May 15 (UPI) -- Scientists have observed an unexpectedly large quantum system featuring 15 trillion entangled atoms, according to a new study.
Quantum entanglement describes the connection between separate particles. The phenomenon is key to the promise of quantum computing, quantum encryption and other quantum technologies.
Usually, quantum entanglement features a pair of coupled atoms or electrons. Entangled states are quite delicate. To ensure entangled particles remain undisturbed, many quantum systems must be isolated and kept at temperatures approaching absolute zero, limiting their practical viability.
For the new study, published Friday in Nature Communications, researchers heated a cloud of gas atoms to temperatures upwards of 450 Kelvin. The atoms were far from isolated. Every few microseconds, billions of gas atoms would collide, causing their electrons to spin sporadically in different directions.
Physicists used a laser to measure the magnetization of the hot and chaotic cloud of gas atoms. By measuring magnetization, caused by electron spin patterns, scientists were able to detect coupling between the gas atoms. Scientists were surprised to detect entanglement of some 15 trillion atoms -- a total 100 times greater than the previous entanglement record.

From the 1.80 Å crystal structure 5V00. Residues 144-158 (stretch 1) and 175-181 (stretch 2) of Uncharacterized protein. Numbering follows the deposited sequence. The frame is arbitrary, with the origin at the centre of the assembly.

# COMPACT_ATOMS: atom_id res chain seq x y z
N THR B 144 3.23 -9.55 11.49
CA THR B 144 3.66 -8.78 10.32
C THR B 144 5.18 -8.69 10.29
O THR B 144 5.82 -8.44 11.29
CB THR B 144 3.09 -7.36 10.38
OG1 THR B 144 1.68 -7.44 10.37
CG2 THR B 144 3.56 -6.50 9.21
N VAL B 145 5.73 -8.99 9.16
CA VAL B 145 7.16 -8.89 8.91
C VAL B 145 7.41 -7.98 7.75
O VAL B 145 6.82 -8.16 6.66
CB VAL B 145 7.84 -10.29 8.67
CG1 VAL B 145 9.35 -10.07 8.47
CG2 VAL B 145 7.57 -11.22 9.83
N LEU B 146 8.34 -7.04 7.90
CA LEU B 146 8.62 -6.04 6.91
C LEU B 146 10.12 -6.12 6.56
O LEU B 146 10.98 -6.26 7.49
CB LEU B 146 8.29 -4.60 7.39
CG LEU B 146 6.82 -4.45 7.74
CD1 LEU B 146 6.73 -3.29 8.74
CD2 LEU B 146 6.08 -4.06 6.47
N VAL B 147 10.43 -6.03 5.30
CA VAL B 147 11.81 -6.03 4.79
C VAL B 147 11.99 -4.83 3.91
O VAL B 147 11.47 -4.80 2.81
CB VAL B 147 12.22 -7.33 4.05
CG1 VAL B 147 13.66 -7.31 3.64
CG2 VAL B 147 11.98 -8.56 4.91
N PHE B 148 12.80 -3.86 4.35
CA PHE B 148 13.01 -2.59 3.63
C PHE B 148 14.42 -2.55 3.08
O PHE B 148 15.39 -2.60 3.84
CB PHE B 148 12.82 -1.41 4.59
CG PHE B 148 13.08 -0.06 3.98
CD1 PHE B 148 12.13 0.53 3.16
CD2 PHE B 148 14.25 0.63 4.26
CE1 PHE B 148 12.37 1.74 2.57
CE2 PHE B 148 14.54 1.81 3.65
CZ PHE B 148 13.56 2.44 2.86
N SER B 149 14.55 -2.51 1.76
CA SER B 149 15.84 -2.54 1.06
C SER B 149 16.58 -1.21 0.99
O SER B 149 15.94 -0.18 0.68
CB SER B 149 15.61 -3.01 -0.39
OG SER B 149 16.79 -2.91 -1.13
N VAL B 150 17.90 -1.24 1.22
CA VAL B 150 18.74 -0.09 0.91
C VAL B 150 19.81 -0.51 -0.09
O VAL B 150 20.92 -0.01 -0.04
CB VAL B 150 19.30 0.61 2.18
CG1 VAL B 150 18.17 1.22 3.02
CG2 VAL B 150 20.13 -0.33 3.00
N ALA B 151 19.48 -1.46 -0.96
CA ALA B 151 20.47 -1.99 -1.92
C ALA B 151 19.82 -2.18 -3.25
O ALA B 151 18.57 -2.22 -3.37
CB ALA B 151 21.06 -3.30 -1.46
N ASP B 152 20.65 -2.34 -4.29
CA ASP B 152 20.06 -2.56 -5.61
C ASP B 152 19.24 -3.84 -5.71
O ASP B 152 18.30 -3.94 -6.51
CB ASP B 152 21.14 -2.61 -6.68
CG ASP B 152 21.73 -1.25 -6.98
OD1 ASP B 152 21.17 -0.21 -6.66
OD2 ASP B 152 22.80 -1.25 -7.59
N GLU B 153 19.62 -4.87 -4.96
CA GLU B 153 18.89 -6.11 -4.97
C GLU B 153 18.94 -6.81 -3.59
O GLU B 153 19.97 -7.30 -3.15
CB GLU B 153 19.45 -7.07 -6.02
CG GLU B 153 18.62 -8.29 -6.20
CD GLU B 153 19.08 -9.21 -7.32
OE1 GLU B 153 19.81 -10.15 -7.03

"If we stop the measurement, the entanglement remains for about one millisecond, which means that 1,000 times per second a new batch of 15 trillion atoms is being entangled," first study author Jia Kong, researcher at the Institute of Photonic Sciences in Spain, said in a news release.
"And you must think that one millisecond is a very long time for the atoms, long enough for about fifty random collisions to occur," Kong said. "This clearly shows that the entanglement is not destroyed by these random events. This is maybe the most surprising result of the work."
The ability to detect quantum entanglement on large scales could help scientists improve ultra-sensitive magnetic field detection technologies.
Researchers already use sensors featuring hot, high-density atomic gases in the field of magnetoencephalography, the study of the brain's magnetic signals. The addition of entanglement could help scientists study the magnetic signals of the brain at higher resolutions.
"This result is surprising, a real departure from what everyone expects of entanglement," said co-author Morgan Mitchell, professor at IFCO. "We hope that this kind of giant entangled state will lead to better sensor performance in applications ranging from brain imaging to self-driving cars to searches for dark matter."